Semi-Noir -- Director Jun Fukuda was more comfortable with crime drama than sci-fi, so it's little wonder that SoP is played out as a murder mystery. The killer just happens to have a sci-fi trick to carry out his attacks. Little time is spent on the matter transporter itself. It just is. (but looks pretty cool too). A crime-drama setting was common in the mutant series. In the noir-vein, Onishi and all his men are unscrupulous criminals. Few mourn their deserved deaths. The anti-hero, Sudo, could almost garner some pity for Onishi's treason and attempted murder, but his ruthlessness at killing innocent peripheral folks (like the cabaret worker, policemen, workers, etc.) make it hard to feel bad for him, either. A rather un-noir feature, is that the good guys, the detectives and Kiroka are pretty clean and noble.

Transport -- Not much is made of Dr. Nikki's matter transporter machine. The idea in movies was not new. Andre Delambre was working on one in The Fly ('59). Others followed, but SoP's was one of the early ones. All we are told about is that it uses "cryotron" circuits -- which act as super-transistors. To work, they must be kept cold. This requires refrigeration units, providing a handy link to the outside world for the detectives to follow.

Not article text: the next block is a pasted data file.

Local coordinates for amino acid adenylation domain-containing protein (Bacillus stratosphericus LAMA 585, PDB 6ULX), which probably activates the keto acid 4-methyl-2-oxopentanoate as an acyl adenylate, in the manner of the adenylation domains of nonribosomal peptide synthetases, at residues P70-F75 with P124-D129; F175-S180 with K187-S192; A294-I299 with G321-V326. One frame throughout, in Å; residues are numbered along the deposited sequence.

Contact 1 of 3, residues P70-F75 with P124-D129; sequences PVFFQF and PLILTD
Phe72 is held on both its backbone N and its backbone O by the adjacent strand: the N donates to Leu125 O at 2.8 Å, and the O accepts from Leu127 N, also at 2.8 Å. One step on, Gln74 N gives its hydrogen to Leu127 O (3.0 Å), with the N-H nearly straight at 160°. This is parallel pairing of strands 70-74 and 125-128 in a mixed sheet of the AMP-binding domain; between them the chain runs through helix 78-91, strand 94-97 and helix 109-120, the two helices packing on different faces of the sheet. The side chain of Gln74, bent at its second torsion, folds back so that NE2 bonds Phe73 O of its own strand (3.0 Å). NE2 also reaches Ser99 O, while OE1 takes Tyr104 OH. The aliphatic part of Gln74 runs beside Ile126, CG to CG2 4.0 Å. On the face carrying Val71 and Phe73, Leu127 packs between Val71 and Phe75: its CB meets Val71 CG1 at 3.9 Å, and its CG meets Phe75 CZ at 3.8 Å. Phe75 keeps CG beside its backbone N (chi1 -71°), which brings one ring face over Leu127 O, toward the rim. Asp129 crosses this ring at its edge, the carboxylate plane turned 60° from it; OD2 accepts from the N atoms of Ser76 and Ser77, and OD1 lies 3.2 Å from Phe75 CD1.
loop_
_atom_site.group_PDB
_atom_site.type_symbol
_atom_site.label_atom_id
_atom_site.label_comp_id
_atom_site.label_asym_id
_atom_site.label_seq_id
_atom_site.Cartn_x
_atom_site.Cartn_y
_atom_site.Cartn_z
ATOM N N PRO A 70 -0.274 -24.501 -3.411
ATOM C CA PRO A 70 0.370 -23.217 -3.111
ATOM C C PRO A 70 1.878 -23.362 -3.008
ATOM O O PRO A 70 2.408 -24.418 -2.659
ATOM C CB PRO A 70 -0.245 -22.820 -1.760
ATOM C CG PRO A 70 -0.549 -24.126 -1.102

Follow the Money -- How did Dr. Nikki and Sudo build all those expensive transporter machines in such secrecy? The gold. Lt. Onishi was stealing gold bars from the government, on the eve of the surrender. There were two boxes of them in the cave with Nikki and Sudo. Taki blew up the cave entrance a bit too hastily, following the (supposed) killings of Nikki and Sudo. (just how they survived multiple gunshot wounds AND being buried in a cave-in, was never explained). When Onishi and his men went back a year later to dig out the cave, they found no bodies AND no gold. THAT is the bankroll that built Nikki's machines.

Muted Beauty and the Beast -- Easily lost amid the more flashy crime drama angle, is the hint of monster-love-story. Sudo falls for Akiko, the pretty sales executive of the refrigeration company. Sudo appears to have "stalked" her on her walk home (alone down dark deserted alleys? What was she thinking?). Perhaps he had intended to take her with him then, but was thwarted by the police chase. Later, Sudo invites her (as a company rep.) out to his 'facility' -- a remote and desolate ranch -- and at a time ensured that she would have to spend the night. The beast was certainly trying to get his beauty.

Babe of Interest -- Actress Yumi Shirakawa was no stranger to being the babe of interest in Toho's sci-fi films. She played Kiyo in Rodan. She was Etsuko, whom the Mysterians wanted. She was Chikako, the nightclub singer pursed (and protected by) the liquid men in The H-Men.

Bottom line? While not exactly "lost", The Secret of the Telegian can be harder to find. Fans of Toho's "mutant" sub-genre will enjoy it -- even though it is the weaker of them. SoT has some appeal to fans of Japanese crime stories, or a fondness for noir. The prime techno-gadget gets little development, but does look cool (in a 50s sense). The color & widescreen version has interesting visuals.

1 comment:

Anonymous said...

I like the idea of the Mutant Family motif, but I think you should include THE MANSTER in with these films. In it, an ordinary reporter is subjected to an experiment which transforms him into a two-headed monster.